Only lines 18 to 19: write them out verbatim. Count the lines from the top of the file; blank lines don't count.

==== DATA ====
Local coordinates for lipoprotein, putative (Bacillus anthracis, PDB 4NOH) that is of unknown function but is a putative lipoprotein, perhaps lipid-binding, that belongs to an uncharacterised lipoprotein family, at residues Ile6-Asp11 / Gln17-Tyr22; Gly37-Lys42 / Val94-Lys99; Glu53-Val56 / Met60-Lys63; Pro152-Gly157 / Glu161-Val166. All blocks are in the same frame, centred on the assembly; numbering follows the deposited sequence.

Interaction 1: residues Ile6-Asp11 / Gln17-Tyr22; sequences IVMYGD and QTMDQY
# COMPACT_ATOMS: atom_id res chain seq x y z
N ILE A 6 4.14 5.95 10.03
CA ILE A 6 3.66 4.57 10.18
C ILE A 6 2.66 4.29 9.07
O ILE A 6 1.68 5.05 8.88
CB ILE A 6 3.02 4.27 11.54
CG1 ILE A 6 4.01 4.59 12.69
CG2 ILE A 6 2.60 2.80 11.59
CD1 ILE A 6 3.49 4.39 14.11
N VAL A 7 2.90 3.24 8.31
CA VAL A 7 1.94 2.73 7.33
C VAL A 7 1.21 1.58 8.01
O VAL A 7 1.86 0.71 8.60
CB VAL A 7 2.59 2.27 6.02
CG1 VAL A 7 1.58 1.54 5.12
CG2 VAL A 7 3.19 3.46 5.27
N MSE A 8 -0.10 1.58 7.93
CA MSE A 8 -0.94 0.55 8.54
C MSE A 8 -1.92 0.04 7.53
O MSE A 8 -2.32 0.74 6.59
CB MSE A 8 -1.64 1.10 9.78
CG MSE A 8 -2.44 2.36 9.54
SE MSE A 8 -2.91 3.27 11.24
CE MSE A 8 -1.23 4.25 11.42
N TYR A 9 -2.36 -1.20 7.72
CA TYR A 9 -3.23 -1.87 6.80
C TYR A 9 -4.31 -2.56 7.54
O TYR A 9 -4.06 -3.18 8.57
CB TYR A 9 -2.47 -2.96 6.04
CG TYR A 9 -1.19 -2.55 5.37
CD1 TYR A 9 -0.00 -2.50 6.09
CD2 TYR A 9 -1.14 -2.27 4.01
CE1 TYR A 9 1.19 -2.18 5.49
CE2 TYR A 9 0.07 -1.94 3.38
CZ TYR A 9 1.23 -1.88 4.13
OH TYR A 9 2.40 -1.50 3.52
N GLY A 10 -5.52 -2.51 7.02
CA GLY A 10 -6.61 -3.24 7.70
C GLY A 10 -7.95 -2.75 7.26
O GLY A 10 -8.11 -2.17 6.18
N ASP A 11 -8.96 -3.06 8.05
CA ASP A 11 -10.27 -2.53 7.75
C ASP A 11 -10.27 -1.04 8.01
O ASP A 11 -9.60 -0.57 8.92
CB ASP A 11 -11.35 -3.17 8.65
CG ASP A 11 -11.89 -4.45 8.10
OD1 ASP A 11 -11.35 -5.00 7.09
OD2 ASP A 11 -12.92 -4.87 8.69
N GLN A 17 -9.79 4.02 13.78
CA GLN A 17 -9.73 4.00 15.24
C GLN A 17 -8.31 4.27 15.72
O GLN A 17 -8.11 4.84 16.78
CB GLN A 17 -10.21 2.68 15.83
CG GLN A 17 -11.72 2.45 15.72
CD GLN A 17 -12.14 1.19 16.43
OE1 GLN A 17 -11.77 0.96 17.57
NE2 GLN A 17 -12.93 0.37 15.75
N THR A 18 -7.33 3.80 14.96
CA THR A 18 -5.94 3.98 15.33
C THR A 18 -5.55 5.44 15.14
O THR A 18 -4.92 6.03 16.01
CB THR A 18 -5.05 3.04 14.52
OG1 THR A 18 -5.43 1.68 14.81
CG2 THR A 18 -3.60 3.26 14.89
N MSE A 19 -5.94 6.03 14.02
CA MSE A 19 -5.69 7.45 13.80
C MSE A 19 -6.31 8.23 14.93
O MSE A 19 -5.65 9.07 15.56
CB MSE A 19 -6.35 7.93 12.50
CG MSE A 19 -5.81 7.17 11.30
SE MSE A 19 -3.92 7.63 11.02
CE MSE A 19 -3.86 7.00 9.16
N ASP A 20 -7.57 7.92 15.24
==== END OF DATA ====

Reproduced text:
CG2 VAL A 7 3.19 3.46 5.27
N MSE A 8 -0.10 1.58 7.93